what occurred during the campaign with respect to russia? >> no. >> reporter: white house press secretary sean spicer said the president is encouraging flynn to testify, even though the retired general once misled the administration about his contacts with the russian ambassador. spicer tried make the case the real story is the president's allegation that mr. trump and his team were unlawfully surveilled. but spicer didn't offer any hard evidence. >> it sounds like you are just as the president is alleging that the obama administration conducted unlawful surveillance on the trump campaign and trump transition team. >> as i said in the statement, i believe that we -- that what has been provided and will be provided to members of the both committees i think should further their investigation. >> reporter: but the ranking democrat on the house intelligence committee, adam schiff, who was invited to review materials at the white house today, insisted flynn's proposal is significant saying, "we should first acknowledge what a grave and momentous step it is for a former national security adviser to the president of the united states to ask for immunity from
prosecution." the president is backing flynn's request for immunity saeg in a tweet, "this is a witch hunt. excuse for big election loss by media and dems of historic proportion." but lawmakers from both parties are balking at providing immunity to flynn. >> no, i don't think it's a witch hunt. it's very mysterious to me, though, why all of a sudden general flynn is suddenly out there saying he wants immunity. >> the concern eck oehoed time again in immunity requests could interfere with an fbi investigation. >> there's no way immunity is going to be granted and it would be granted by the department of justice. if and only if it provided a bigger fish. >> lock her up. >> reporter: then there's the quef hypocrisy. during the campaign when legal questions were aimed at hillary clinton, both flynn -- >> when you are given immunity, that means you've probably committed a crime. >> reporter: -- and then candidate trump mocked the idea of immunity from prosecution. >> if you're not guilty of a crime, what do you need immunity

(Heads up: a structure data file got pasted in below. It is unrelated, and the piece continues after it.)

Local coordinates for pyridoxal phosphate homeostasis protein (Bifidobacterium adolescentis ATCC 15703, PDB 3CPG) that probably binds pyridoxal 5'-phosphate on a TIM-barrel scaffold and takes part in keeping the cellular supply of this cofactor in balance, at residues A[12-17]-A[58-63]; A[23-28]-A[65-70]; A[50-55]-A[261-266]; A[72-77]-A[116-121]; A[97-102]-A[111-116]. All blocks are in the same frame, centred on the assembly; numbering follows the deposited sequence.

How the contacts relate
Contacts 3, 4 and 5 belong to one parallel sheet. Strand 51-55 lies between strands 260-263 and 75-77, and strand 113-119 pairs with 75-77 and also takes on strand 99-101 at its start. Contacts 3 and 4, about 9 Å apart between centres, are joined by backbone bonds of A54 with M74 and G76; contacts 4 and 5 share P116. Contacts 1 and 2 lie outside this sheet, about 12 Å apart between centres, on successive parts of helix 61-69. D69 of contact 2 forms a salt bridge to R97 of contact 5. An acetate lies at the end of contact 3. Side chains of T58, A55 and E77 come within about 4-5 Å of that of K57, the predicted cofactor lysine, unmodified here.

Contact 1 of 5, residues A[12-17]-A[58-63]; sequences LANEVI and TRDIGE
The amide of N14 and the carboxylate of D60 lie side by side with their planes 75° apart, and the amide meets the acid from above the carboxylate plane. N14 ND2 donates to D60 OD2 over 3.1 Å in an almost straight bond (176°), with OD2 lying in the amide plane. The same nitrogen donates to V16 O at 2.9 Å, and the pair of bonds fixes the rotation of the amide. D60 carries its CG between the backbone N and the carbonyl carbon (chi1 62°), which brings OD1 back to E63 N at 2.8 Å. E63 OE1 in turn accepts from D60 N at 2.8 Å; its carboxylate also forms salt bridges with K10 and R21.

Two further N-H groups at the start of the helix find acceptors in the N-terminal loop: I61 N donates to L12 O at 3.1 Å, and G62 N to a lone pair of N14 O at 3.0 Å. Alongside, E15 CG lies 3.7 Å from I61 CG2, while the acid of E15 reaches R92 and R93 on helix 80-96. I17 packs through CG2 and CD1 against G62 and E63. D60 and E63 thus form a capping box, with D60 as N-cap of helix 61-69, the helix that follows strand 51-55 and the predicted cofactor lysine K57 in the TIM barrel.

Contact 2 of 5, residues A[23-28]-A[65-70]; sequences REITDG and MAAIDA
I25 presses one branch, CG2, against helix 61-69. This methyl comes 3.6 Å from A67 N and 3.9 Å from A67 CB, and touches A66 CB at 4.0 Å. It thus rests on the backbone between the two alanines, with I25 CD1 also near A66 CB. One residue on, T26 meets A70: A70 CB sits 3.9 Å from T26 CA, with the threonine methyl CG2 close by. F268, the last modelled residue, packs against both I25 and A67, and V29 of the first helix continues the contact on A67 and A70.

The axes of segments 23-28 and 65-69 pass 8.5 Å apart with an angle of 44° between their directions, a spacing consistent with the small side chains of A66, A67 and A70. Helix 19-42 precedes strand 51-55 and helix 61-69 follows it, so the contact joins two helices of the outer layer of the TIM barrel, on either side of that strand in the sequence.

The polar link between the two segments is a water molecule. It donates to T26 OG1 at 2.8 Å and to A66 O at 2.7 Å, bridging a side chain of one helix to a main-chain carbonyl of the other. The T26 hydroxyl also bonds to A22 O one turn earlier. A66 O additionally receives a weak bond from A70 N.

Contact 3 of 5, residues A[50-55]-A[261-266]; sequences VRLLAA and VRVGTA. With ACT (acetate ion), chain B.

for? right? >> and paul callan joins us now, cnn legal analyst. paul, as a lawyer what goes through your mind when you hear michael flynn wants immunity in exchange for giving his stir? what is the play there especially when you hear his lawyer say he's got a story to tell in. >> it's very interesting, cyril. i've been in this situation representing clients in the past. you almost never see a lawyer public publicly going around trying to sell an immunity deal. usually, if he's got something to sell, in other words, information to trade for immunity, it's done quietly by an approach to the prosecutors or the chairman of the committee that's doing the investigation. but here you have this attorney robert kelner, who's a sophisticated, well-known attorney, making a public statement that i've got a story to tell. now, that certainly would sound like the former national security adviser to the president has something significant to share that would be of interest to prosecutors. >> so you agree the lawyer is trying to raise interest for this michael flynn story, whatever it might be.
>> yes. this is the lawyer's definitely trying to do that and the question really is why. and what i wonder about is if he really had something that was worth selling to the prosecutors he wouldn't have to hold a press conference about it. he'd make a phone call to the lead prosecutor and say get over here to the office right away, that sounds fascinating. instead he's issuing a press release, and that makes me a little skeptical about whether he's got -- he's trying to sell ice in winter. you know. so we'll have to see. >> so if he doesn't have a big story to tell, what's the play? >> hard to say. there are three possibilities. one is it's just a lawyer being overly cautious and trying to get immunity for a client who doesn't need it. the second is there's a minor crime involved, possibly for instance there's been a lot of talk that flynn was an agent for a foreign country and he didn't register properly or possibly he was interviewed by the fbi and
maybe didn't tell the full truth. that would be a crime under u.s. law. the third possibility is political armageddon, and that is he's got information that could show a conspiracy with the russians to destroy the american election. i mean, that would be such an enormous piece of information that it would be hard to resist for prosecutors. so i'm betting it's an overly cautious lawyer and it's scenario one, that he's worried that maybe his client said something to the fbi that wasn't fully accurate and he wants to get immunity before he starts testifying in congress. >> and so that would square with michael flynn's own point of view and even what appears to be mr. trump's point of view as he expressed it in a tweet on friday saying michael flynn should ask for immunity given this political climate, his precise words are "given that there's a witch hunt of historic proportions by media and the democrats." >> that would certainly explain why the attorney being extra cautious and extra safe would seek immunity. ironically, both the president